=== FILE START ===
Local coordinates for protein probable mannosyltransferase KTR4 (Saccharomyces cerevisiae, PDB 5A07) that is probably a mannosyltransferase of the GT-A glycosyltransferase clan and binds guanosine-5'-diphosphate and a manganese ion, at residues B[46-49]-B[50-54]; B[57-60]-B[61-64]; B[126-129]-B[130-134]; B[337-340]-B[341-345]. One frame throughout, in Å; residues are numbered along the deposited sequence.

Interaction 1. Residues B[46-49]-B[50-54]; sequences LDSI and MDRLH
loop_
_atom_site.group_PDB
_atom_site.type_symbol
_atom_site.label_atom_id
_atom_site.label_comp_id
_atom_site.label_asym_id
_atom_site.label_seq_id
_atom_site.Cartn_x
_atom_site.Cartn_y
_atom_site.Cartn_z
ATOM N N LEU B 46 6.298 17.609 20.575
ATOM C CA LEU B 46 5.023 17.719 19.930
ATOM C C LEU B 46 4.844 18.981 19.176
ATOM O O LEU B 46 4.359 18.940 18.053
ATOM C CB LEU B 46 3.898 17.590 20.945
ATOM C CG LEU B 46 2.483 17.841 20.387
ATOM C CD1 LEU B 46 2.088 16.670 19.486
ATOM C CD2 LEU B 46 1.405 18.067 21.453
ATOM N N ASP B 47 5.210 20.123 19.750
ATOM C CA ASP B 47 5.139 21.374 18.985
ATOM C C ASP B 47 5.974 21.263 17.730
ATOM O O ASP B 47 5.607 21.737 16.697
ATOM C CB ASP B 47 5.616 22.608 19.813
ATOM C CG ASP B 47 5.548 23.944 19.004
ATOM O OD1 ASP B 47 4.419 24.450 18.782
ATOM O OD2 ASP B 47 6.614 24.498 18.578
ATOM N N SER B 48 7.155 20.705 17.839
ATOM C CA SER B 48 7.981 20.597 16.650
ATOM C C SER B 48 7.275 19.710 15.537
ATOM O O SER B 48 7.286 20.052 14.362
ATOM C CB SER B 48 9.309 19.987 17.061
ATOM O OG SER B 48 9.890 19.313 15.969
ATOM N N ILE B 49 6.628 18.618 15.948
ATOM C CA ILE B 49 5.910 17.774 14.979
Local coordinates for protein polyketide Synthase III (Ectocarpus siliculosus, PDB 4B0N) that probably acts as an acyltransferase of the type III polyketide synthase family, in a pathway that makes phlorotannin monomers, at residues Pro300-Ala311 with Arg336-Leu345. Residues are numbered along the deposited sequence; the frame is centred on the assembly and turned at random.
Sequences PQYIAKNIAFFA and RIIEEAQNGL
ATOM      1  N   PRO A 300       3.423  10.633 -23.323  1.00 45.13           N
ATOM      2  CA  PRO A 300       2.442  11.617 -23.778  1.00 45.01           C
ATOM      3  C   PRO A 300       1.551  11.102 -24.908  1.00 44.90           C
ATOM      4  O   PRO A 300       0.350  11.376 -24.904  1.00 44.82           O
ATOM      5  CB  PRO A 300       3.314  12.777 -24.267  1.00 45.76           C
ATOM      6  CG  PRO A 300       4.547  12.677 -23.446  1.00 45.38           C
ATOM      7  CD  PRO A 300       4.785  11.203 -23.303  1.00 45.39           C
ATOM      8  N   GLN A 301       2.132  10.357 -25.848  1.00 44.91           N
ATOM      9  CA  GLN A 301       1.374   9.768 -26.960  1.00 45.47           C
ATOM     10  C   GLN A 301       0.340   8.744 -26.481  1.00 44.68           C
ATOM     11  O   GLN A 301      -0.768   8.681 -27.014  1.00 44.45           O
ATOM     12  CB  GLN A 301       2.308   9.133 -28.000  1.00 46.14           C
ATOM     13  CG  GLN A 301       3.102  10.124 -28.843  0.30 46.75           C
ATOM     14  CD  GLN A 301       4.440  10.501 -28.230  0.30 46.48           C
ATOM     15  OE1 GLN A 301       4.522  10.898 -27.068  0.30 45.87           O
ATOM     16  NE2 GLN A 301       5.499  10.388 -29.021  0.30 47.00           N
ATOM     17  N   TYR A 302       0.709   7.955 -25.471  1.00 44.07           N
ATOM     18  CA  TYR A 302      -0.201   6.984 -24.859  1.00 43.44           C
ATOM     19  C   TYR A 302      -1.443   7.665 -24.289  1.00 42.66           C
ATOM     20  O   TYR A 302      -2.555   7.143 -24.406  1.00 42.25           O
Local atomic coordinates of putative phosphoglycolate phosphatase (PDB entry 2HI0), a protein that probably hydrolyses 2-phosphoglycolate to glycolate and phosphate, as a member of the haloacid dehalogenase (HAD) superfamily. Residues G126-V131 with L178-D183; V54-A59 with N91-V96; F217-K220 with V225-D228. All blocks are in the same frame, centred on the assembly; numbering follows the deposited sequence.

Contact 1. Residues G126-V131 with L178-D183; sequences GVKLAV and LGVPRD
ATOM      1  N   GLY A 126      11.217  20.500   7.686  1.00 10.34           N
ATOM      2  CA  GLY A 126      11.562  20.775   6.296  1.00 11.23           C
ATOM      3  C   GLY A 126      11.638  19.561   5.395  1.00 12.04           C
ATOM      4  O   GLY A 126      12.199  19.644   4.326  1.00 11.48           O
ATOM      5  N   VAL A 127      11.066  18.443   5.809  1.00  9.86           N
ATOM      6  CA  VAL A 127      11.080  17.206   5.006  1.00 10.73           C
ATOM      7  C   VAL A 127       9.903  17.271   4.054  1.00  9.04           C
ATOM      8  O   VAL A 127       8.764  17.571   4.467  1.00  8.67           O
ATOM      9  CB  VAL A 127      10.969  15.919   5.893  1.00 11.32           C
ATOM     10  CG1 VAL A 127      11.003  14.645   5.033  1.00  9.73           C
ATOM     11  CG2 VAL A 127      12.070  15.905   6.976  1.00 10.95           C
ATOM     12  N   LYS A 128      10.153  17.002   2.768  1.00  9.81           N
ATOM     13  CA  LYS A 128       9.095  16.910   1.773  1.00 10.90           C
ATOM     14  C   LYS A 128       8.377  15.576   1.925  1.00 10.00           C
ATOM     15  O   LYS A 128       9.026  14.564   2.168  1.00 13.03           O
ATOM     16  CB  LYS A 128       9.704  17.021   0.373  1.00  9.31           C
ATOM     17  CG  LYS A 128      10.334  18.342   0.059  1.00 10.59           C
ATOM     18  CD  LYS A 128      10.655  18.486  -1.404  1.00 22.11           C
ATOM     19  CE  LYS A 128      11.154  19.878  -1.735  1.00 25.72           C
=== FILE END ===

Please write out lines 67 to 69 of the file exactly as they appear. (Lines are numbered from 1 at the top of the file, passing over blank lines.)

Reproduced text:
ATOM      7  C   VAL A 127       9.903  17.271   4.054  1.00  9.04           C
ATOM      8  O   VAL A 127       8.764  17.571   4.467  1.00  8.67           O
ATOM      9  CB  VAL A 127      10.969  15.919   5.893  1.00 11.32           C